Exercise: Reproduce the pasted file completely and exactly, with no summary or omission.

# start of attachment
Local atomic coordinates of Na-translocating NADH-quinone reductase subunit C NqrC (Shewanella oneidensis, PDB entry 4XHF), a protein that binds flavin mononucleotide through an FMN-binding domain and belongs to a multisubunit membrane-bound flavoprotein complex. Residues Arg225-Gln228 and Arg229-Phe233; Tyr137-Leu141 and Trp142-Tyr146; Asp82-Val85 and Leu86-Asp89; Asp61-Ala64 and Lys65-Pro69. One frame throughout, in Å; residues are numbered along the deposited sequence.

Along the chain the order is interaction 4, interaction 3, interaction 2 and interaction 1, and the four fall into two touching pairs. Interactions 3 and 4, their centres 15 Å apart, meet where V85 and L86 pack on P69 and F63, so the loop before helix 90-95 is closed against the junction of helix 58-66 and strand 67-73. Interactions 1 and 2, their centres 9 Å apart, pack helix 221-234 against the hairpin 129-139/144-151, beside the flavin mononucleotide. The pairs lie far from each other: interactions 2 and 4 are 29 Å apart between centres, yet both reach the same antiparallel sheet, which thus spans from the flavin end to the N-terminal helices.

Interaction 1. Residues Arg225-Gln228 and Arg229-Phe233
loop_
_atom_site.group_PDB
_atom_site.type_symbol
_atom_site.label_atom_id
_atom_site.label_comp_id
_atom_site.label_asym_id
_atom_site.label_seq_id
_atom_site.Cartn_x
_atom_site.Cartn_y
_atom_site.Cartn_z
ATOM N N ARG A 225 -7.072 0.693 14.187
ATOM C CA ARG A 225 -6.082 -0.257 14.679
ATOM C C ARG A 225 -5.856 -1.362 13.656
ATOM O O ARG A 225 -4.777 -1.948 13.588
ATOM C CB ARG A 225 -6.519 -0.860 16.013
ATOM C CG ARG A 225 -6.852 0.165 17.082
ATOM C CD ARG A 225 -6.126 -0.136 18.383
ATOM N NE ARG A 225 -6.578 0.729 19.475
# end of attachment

Local atomic coordinates of Na-translocating NADH-quinone reductase subunit C NqrC (Shewanella oneidensis, PDB entry 4XHF), a protein that binds flavin mononucleotide through an FMN-binding domain and belongs to a multisubunit membrane-bound flavoprotein complex. Residues Arg225-Gln228 and Arg229-Phe233; Tyr137-Leu141 and Trp142-Tyr146; Asp82-Val85 and Leu86-Asp89; Asp61-Ala64 and Lys65-Pro69. One frame throughout, in Å; residues are numbered along the deposited sequence.

Along the chain the order is interaction 4, interaction 3, interaction 2 and interaction 1, and the four fall into two touching pairs. Interactions 3 and 4, their centres 15 Å apart, meet where V85 and L86 pack on P69 and F63, so the loop before helix 90-95 is closed against the junction of helix 58-66 and strand 67-73. Interactions 1 and 2, their centres 9 Å apart, pack helix 221-234 against the hairpin 129-139/144-151, beside the flavin mononucleotide. The pairs lie far from each other: interactions 2 and 4 are 29 Å apart between centres, yet both reach the same antiparallel sheet, which thus spans from the flavin end to the N-terminal helices.

Interaction 1. Residues Arg225-Gln228 and Arg229-Phe233
loop_
_atom_site.group_PDB
_atom_site.type_symbol
_atom_site.label_atom_id
_atom_site.label_comp_id
_atom_site.label_asym_id
_atom_site.label_seq_id
_atom_site.Cartn_x
_atom_site.Cartn_y
_atom_site.Cartn_z
ATOM N N ARG A 225 -7.072 0.693 14.187
ATOM C CA ARG A 225 -6.082 -0.257 14.679
ATOM C C ARG A 225 -5.856 -1.362 13.656
ATOM O O ARG A 225 -4.777 -1.948 13.588
ATOM C CB ARG A 225 -6.519 -0.860 16.013
ATOM C CG ARG A 225 -6.852 0.165 17.082
ATOM C CD ARG A 225 -6.126 -0.136 18.383
ATOM N NE ARG A 225 -6.578 0.729 19.475